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Having control over recovery details is what allows you access back into a hacked account: the goal is to prevent the hacker from controlling that recovery info.

Hi. In the number 344 AskLeo! (I assume you mean my newsletter), you gave info to this effect regarding viruses in Hotmail: try to regain access to your account and change all or as much personal and hinting information as possible.

My question is would it be OK to perform this procedure on other accounts also? Or wait until you detect a problem?

In this excerpt from Answercast #15, I talk about the necessity of keeping your recovery information up-to-date on any email account and what to reset in the event of an attack.

Change security information

There's nothing wrong with doing that.

In fact, I encourage people to review their alternate and account recovery information periodically to make sure that they remember it or that it's still working.

"How do I recover...?"

One of the very common questions I get is from people are in a recovery situation and they suddenly realize that the information (like the phone number or the email address, the alternate email address that they provided when they created the account) is no longer valid and can no longer be used.

  • That can often lead to losing the account permanently.

So it's a good idea to review it. It certainly doesn't harm anything to change the information periodically.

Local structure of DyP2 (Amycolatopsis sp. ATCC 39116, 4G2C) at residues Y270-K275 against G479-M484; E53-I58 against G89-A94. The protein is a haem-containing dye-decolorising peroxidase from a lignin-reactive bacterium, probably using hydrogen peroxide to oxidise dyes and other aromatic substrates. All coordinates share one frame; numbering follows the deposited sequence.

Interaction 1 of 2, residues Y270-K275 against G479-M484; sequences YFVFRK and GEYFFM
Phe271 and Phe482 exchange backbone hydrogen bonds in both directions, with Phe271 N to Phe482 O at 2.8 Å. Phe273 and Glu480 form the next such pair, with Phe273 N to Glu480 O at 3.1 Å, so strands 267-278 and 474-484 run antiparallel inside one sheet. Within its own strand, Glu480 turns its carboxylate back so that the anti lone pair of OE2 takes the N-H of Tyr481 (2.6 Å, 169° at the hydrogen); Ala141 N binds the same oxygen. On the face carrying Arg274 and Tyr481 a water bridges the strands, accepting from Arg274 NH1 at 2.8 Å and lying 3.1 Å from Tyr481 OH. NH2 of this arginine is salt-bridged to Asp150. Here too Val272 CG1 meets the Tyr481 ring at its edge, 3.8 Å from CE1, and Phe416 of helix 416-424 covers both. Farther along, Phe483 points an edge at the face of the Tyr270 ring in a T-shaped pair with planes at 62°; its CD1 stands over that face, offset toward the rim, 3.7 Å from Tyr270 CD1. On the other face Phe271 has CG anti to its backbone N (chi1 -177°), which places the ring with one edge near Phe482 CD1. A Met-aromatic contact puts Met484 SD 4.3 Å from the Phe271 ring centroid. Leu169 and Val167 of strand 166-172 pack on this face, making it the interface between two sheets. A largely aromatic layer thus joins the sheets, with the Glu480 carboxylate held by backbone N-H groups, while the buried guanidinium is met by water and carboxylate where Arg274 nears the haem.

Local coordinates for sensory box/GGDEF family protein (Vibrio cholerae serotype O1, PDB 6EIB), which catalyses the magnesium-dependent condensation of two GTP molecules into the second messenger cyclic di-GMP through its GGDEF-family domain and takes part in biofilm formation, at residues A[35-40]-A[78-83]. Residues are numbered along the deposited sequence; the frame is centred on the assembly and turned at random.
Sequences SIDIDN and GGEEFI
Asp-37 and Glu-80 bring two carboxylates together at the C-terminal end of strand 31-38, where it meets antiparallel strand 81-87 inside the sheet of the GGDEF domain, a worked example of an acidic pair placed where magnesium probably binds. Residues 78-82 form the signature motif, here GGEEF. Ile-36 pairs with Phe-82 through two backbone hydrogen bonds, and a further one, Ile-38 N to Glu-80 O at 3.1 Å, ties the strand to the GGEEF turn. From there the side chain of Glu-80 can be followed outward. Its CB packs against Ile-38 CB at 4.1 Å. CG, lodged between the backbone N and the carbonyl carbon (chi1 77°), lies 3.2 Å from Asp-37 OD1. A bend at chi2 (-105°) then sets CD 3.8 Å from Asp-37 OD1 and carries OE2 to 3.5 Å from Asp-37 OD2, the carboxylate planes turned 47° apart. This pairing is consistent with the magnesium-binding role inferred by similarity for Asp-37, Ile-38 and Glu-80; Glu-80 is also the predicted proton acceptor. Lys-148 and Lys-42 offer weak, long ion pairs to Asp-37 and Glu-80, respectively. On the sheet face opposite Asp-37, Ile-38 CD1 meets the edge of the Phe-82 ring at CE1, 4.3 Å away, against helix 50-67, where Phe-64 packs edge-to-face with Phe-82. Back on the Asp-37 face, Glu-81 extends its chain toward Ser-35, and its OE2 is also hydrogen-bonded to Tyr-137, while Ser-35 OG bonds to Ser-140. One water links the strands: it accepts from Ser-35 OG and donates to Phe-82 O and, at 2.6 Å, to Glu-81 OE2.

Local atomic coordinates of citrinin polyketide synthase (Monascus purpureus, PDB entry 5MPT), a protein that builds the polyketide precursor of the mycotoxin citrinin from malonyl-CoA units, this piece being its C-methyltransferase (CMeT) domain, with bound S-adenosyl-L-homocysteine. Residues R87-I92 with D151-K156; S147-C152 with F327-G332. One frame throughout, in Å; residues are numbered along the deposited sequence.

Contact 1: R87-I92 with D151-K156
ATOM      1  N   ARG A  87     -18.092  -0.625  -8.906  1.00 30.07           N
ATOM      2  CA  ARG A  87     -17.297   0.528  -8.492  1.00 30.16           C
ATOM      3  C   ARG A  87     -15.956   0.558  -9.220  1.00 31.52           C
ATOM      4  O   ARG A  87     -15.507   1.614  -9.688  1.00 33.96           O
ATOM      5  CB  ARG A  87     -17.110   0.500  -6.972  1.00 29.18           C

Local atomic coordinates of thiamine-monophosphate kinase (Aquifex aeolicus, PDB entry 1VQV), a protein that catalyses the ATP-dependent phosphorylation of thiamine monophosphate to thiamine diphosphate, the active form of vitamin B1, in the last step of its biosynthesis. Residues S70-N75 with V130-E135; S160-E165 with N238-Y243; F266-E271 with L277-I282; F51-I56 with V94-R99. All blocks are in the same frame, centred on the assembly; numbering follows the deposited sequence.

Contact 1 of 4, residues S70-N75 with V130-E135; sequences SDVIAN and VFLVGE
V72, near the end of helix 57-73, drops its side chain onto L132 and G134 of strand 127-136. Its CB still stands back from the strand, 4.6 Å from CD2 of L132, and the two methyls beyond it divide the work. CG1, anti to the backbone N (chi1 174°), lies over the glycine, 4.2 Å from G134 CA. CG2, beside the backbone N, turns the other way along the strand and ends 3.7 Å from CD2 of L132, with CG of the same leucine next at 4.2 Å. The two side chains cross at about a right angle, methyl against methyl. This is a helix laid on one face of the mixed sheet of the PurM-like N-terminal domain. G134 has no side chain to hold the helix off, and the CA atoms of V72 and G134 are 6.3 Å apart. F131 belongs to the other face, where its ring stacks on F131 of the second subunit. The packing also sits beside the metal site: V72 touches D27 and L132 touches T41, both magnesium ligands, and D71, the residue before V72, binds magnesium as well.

Might be overkill

My take on it is that it doesn't really help anything to change the information.

If you've got good and current recovery information:

  • An email address (an alternate email address that works)
  • A phone number (that is valid and in your control)
  • Password hints (that you remember)
  • Secret questions (that have answers that you remember, that are not easy for other people to guess)

... if you've got all that in place, I don't really see a reason to change it.

If you've been hacked

The reason I suggest that you change it, once your account has been hacked, is that while the attacker has access to your account, they could be setting all those things to something else.

They could (if the information is visible) be reading what you set those things to. With that information in hand (knowing those pieces of information) they could hack your account again after you've recovered it.

The only way to protect yourself after being hacked in a scenario like that is to change not only your password, but every bit of information that could be used to recover your password.

Article C5306 - May 7, 2012 « »

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Leo Leo A. Notenboom has been playing with computers since he was required to take a programming class in 1976. An 18 year career as a programmer at Microsoft soon followed. After "retiring" in 2001, Leo started Ask Leo! in 2003 as a place for answers to common computer and technical questions. More about Leo.

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